Authors: Harold Brodkey
Ida has gooseflesh.
Ma says, “I’ll be frank; I’ll be brutally frank: I’m nervous, I’m nervous about you. You’re intelligent, you like books, but watch, I don’t have a yellow streak. If I make a fool of myself, I expect you to know you have only yourself to blame; you know where you stand in this town, you have genuine
around here. It’s more than that: What you say counts. So, if I get tense, blame yourself … blame your own …
Will you do that for me?” She is being
Brave Like Ida.
“Lila, are you someone who might be a good friend? I see that you might be that. Oh, it is unbearable.”
“I am a good friend. Don’t let the way I look fool you. I have the soul of a good friend.”
“You’re a darling!”
But the world is unbearable: a chill goes through Momma: in Ida’s voice is a quality of unyielding announcement on the matter.
Ida is someone who has to run things—I wasn’t good enough for her to hold back and let me speak, too.
I think what Momma sees is that her seeing Ida as having a realer “beauty” is not triumph enough for Ida—Ida wants to hurt Momma, so that Ida can know more satisfactorily than in Momma’s being merely temporarily agreeable that she, Ida, is splendid, is the more splendid creature. You can’t call Momma “darling” unless you do it with a note of defeat, or conspiracy, without causing trouble with her. To Ma, what Ida does seems romantically naïve.
This is what I think Momma saw:
Ida owns everyone in sight.
Momma is sexed
angrily and ignorantly
and is sexually fired by curiosity. And she did not marry for money. Ida sometimes to Momma seems only to have the shine and edginess and sharpness of calculation of money, and to be hardly flesh and blood at all. Momma feels that Ida is like her, like Momma, but is less well educated in love, that she is at an earlier and more dangerous stage: Ida is sexed ungenerously, like a schoolgirl.
Momma’s romantic standing is not a
thing for her.
A woman like me finds out love is a different kettle of fish—I should have been a prostitute.
This stuff boils in Momma; it is her sexual temper—it supplies the vivacity in Ma’s sultry, wanting-vengeance prettiness. Tempestuousness and mind—Ma suspects everyone of cheapness when it comes to love—
, her husband. Lila romanticizes his emotional extravagance, his carelessness—perhaps he is romantic.
She is alive and reckless and glowing now and does not seem devoted to remaining at home and being respectable—but she has been that so far in her life; and she feels clever in her choices. I think she is as morally illiterate as Ida, and as unscathed so far: this is what she claims by being so willful—that she is usually right, unpunished. This is what her destructiveness comes from.
Both women feel that women draw you in and are grotesquely lonely and grotesquely powerful in intimacies. Ida has a coarse look.
What it is is that Ida has to be the star.
Ida’s courage is self-denial and self-indulgence mixed.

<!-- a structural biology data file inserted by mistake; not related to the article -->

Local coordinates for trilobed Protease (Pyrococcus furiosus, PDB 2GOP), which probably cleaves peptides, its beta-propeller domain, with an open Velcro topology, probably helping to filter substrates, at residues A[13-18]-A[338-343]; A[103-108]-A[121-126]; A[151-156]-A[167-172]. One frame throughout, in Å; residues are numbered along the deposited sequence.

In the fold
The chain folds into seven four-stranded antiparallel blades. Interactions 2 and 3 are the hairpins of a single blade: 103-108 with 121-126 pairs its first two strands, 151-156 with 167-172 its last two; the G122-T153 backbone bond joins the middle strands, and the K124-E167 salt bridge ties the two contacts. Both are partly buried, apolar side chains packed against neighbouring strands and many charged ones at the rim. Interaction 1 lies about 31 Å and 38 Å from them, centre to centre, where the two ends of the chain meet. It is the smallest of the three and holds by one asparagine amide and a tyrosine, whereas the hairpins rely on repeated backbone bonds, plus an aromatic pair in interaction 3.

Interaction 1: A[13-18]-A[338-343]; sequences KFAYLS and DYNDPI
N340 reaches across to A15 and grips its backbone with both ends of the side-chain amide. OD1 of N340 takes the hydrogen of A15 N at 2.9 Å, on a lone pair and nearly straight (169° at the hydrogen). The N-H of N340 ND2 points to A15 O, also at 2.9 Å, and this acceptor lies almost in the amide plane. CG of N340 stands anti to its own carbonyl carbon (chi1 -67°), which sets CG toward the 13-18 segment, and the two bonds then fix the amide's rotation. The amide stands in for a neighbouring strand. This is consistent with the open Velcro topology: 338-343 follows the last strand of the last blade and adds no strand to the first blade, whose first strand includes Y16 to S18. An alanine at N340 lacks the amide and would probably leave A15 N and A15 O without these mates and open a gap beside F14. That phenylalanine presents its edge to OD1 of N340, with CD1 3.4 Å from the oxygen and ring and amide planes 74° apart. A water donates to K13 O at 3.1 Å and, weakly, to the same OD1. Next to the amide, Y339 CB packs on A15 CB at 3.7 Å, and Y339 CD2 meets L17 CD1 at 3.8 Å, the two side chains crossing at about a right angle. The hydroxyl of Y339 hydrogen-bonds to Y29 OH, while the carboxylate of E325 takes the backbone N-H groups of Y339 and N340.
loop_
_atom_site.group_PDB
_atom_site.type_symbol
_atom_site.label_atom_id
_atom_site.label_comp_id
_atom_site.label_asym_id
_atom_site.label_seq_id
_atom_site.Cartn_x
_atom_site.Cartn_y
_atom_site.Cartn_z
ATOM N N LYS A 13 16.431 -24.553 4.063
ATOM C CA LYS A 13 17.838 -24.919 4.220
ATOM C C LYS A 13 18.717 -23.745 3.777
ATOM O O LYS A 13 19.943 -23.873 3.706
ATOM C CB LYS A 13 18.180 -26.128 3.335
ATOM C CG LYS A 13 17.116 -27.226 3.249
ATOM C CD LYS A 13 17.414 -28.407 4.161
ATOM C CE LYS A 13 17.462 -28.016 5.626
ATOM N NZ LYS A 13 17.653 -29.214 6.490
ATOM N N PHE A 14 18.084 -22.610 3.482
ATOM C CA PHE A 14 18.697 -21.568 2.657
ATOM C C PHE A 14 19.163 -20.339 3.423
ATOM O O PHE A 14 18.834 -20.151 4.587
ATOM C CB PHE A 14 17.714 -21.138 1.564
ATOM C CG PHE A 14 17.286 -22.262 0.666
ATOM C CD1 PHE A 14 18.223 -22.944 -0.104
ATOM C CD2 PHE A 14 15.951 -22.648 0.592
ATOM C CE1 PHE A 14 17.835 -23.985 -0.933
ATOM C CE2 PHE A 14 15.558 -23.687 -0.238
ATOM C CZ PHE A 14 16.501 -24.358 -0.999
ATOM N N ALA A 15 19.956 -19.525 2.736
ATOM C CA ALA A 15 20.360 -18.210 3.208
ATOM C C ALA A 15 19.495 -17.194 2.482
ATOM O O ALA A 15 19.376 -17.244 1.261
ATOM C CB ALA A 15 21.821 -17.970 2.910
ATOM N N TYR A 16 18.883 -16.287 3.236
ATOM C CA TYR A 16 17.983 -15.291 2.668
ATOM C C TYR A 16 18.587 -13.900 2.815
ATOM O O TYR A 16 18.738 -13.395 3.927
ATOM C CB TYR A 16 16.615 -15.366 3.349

Momma’s performance is ill-mounted, since it rests on Ida’s
having a heart.
Ma has risen from the void of dailiness and nobodyhood to flutter in the midst of her whitish fire, but she flutters burningly in avoid of
heartlessness: it is worthless to be a pretty woman, but everything else is worse.
Ida governs herself shrewdly.
Momma is excited-looking: conscious-looking, alive, symmetrical—alight.
Ida “loves” Lila’s temporary
—perhaps only as a distraction. But Ida looks, and probably is,
happy for the moment
—but in a grim way:
This is where the party is.
Ida is game. She says, “Oh, Lila, I am happy to be here, deluge and all. Isn’t it nice that we are
What would life be without neighbors? A desert? A
Sahara?” She smiles nervously—boldly. A kind of sweat breaks out on her upper lip; she doesn’t care.
Lila, being so pretty, has lived with this kind of drama since early childhood and she has a peculiar air of being at home in it: Momma’s eyes and eyelids consider the speech, the praise. Momma looks
rather than surrendering—that means she’s not pleased as she studies Ida’s offer, its number of caveats. What it was was Ida is being
She should have spoken extravagantly, but she is too sure that Momma can be bought
Ma is a marvel of disobedience and a mistress of local manners carefully learned and fully felt. Her face is a somewhat contemptuous wound: comprehension and expressiveness tear her face when she
that Ida is smitten but impervious,
made of steel
, when that shows. It shows that
Ida has more class than I do; that’s where the battle lines get drawn, although I will say this for myself: I give credit where credit is due.
That’s a lie, often. Often she is destructive and fights the worth in other people.
This is a democracy, and who’s to stop me from doing what I think is best for me?
Ida is enamored and is
superior, la-di-da and all.
Lila arranges her voice: “I’m glad you came to see me.” It’s not her being a femme fatale or whatever, or being amusing anymore—she is holding back. She sounds a little like Ida.
Ida raises her head, blinks, puffs on her cigarette—looks at Ma, level-eyed, looks away.
This is interwoven with Ma shifting her legs, then her torso, and its burden of breasts on the slender ribs.
Both women are controlled—and full of signals—so many that I don’t see how they can keep track of what they are doing in the world, what with all their speed and knowledge and feelings and all the breaths they have to take.
They avoid each other’s eyes, except passingly, for more than a minute—it is as intense as speech. Then they are still. Both have small smiles.
This is where the lions and the tigers walk.
Momma has a dark light coming from her. She is a nervous star that gives a dreamer’s light
even at this late date.
She says, “Did you come over in the rain to see me for a purpose? You wanted to see me all dressed up for a party, when I was nervous? A ready-made fool? All dressed up and no place to go.”
Ida says at once, “Oh, Lila, no—no lovey-dovey.”
She tramples on Lila’s music—that request for
“I hate lovey-dovey—
is brutal. It’s
.” A love speech, bossy, intent, deep-feelinged: Ida’s sort of deep feelings.
Momma is perplexed by so much intensity, so much